Commission Structure: The mutual funds have been sold to her on the DSC (Deferred Sales Charge) option. This means that she is locked-in to the fund company for 6 or 7 yrs. Her advisor is paid 5% upfront commission the day she makes a purchase. If she wants to redeem in year 1 there is a fee of at least 5%. When I told her about the commission she had absolutely no idea that this amount was being paid to the advisor right away. In fact, when she had previously asked him about fees and commissions on her mutuals, he seemed insulted and refused to answer!
I honestly thought the DSC (or Back-End Load) structure had gone the way of the dinosaur many years ago. It surprises me that there are some advisors who are still selling this way. And to top it off, this is an MD with a portfolio of many hundreds of thousands, and her money was being treated the same way as a first-time investor with only $500 to invest!
Trailer Fees: She was also shocked to learn that her “advisor” was being paid 0.5%/yr annually, as a service or trailer fee (this fee is built into the annual MER).
10% Free Units: I pointed out to her that she seemed to have 2 classes of each mutual fund. The larger amount was in DSC, and smaller amounts in Front-End Load. She said that her advisor was doing this because it allowed 10% to become liquid every year, and switching to Front-End Load was in her best interest, part of the service her advisor was providing. I pointed out that her advisor was doubling his annual trailer commission by making the switch, not necessarily because it was good for her.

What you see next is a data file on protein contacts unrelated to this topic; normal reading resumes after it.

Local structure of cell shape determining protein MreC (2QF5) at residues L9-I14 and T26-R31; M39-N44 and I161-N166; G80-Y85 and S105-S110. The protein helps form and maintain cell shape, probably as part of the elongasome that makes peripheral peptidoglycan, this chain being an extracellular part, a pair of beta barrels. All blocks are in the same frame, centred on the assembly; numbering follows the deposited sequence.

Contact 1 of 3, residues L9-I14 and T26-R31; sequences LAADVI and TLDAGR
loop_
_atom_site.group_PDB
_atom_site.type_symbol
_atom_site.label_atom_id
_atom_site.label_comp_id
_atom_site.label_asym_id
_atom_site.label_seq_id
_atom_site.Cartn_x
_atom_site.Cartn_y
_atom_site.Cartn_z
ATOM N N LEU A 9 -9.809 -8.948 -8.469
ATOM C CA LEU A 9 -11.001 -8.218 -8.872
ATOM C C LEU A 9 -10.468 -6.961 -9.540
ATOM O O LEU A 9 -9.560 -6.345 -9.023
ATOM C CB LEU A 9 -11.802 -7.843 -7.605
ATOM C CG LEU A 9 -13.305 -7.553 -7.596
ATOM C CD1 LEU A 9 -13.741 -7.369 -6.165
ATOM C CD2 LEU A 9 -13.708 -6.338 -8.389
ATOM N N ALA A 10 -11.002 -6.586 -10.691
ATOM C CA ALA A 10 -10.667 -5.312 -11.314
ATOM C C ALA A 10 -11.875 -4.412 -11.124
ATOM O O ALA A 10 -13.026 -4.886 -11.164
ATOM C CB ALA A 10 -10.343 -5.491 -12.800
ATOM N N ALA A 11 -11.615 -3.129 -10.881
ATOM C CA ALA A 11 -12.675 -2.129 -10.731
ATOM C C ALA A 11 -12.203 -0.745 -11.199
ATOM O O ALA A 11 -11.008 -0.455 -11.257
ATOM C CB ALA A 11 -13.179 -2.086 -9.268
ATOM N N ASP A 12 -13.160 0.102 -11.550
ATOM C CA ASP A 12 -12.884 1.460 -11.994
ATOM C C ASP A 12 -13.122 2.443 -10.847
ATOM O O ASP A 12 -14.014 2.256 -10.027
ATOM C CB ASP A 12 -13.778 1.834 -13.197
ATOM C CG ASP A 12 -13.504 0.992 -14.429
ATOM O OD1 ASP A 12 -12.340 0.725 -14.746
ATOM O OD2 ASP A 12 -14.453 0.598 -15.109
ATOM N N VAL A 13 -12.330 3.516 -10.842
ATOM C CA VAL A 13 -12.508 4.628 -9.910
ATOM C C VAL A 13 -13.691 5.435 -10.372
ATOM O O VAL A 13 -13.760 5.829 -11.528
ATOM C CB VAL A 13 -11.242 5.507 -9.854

Based on my observations, it was evident that this busy doctor was being taken advantage of. The high fees, ancient and restricting commission structure, lack of disclosure, and bias were not placing a very high level of respect for her money and her future.
The good news is that it is never too late to make improvements, and get an investment portfolio working as hard and intelligently as possible. For this investor, changing to a more fee-efficient and ideal portfolio will not cost too much as her DSC redemption charges are minimal. She would benefit from placing a certain percentage of her portfolio in each of the three “buckets” of safety, public market, and private market. There are ways to reduce managed portfolio fees, such as index funds, ETFs, and portfolio management services that give her an opportunity to enhance return. She will be able to acquire a high-quality managed portfolio for approximately half of her current fee structure. In addition, adding a well-diversified portfolio of private exempt market products will lower overall portfolio risk, provide additional sources of income and growth, and provide inflation protection.
Check out some additional costly investment mistakes, and solutions, here.
I hope this article helped you by providing some empowering information. If you feel that your portfolio might not be working as intelligently as it should, feel free to find out by asking here. The guide to Q&A is here. If your current advisor is not providing you with open and transparent information, don’t stand for it, take charge and get a no-obligation second opinion. The possibility of saving tens of thousands on fees, lowering risk, providing greater opportunities for growth and income, and becoming confident in the direction of your money is certainly worth it.